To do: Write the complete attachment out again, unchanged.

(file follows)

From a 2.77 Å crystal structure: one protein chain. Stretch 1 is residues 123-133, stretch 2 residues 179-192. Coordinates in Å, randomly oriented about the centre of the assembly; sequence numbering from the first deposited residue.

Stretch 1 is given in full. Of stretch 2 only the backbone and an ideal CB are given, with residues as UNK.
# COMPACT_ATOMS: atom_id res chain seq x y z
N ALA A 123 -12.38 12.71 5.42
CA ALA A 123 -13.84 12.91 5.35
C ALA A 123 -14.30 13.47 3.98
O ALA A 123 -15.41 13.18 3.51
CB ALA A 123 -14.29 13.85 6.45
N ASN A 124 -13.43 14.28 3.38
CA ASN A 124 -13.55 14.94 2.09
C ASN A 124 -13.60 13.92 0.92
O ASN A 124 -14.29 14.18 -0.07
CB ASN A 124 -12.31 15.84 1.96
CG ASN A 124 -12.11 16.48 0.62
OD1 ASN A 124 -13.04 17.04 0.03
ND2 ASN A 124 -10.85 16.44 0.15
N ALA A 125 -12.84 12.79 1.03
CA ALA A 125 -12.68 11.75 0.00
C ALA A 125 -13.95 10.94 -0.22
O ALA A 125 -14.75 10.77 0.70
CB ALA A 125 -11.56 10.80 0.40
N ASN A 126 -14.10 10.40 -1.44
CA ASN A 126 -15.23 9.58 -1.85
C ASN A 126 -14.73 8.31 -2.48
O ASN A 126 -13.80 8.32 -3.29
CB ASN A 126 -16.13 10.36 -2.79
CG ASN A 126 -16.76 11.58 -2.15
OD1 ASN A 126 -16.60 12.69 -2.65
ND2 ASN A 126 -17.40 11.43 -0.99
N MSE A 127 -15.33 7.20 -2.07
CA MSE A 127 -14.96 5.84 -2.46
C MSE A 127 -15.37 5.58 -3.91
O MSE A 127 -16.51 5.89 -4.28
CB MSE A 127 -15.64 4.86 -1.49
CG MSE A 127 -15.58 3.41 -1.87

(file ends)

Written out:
From a 2.77 Å crystal structure: one protein chain. Stretch 1 is residues 123-133, stretch 2 residues 179-192. Coordinates in Å, randomly oriented about the centre of the assembly; sequence numbering from the first deposited residue.

Stretch 1 is given in full. Of stretch 2 only the backbone and an ideal CB are given, with residues as UNK.
# COMPACT_ATOMS: atom_id res chain seq x y z
N ALA A 123 -12.38 12.71 5.42
CA ALA A 123 -13.84 12.91 5.35
C ALA A 123 -14.30 13.47 3.98
O ALA A 123 -15.41 13.18 3.51
CB ALA A 123 -14.29 13.85 6.45
N ASN A 124 -13.43 14.28 3.38
CA ASN A 124 -13.55 14.94 2.09
C ASN A 124 -13.60 13.92 0.92
O ASN A 124 -14.29 14.18 -0.07
CB ASN A 124 -12.31 15.84 1.96
CG ASN A 124 -12.11 16.48 0.62
OD1 ASN A 124 -13.04 17.04 0.03
ND2 ASN A 124 -10.85 16.44 0.15
N ALA A 125 -12.84 12.79 1.03
CA ALA A 125 -12.68 11.75 0.00
C ALA A 125 -13.95 10.94 -0.22
O ALA A 125 -14.75 10.77 0.70
CB ALA A 125 -11.56 10.80 0.40
N ASN A 126 -14.10 10.40 -1.44
CA ASN A 126 -15.23 9.58 -1.85
C ASN A 126 -14.73 8.31 -2.48
O ASN A 126 -13.80 8.32 -3.29
CB ASN A 126 -16.13 10.36 -2.79
CG ASN A 126 -16.76 11.58 -2.15
OD1 ASN A 126 -16.60 12.69 -2.65
ND2 ASN A 126 -17.40 11.43 -0.99
N MSE A 127 -15.33 7.20 -2.07
CA MSE A 127 -14.96 5.84 -2.46
C MSE A 127 -15.37 5.58 -3.91
O MSE A 127 -16.51 5.89 -4.28
CB MSE A 127 -15.64 4.86 -1.49
CG MSE A 127 -15.58 3.41 -1.87